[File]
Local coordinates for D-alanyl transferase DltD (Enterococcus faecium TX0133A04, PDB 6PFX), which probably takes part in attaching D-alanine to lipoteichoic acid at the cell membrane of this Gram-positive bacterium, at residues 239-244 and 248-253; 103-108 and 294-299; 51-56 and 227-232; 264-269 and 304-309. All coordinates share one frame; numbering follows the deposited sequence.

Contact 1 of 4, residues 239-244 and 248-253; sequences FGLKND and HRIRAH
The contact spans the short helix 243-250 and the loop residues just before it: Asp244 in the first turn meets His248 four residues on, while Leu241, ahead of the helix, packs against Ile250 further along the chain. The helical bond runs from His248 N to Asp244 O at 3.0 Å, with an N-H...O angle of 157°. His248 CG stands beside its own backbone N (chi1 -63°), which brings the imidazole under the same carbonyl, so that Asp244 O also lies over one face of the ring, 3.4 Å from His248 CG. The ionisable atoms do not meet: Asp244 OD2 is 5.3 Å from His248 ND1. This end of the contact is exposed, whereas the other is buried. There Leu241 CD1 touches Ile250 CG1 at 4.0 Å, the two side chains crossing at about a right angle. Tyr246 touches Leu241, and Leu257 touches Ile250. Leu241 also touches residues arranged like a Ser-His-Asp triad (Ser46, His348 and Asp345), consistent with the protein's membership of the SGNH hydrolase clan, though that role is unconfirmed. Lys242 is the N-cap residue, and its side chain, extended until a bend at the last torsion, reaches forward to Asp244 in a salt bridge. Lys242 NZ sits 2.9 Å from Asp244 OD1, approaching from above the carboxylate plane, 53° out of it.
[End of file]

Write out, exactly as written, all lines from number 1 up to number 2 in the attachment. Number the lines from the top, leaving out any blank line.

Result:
Local coordinates for D-alanyl transferase DltD (Enterococcus faecium TX0133A04, PDB 6PFX), which probably takes part in attaching D-alanine to lipoteichoic acid at the cell membrane of this Gram-positive bacterium, at residues 239-244 and 248-253; 103-108 and 294-299; 51-56 and 227-232; 264-269 and 304-309. All coordinates share one frame; numbering follows the deposited sequence.

Contact 1 of 4, residues 239-244 and 248-253; sequences FGLKND and HRIRAH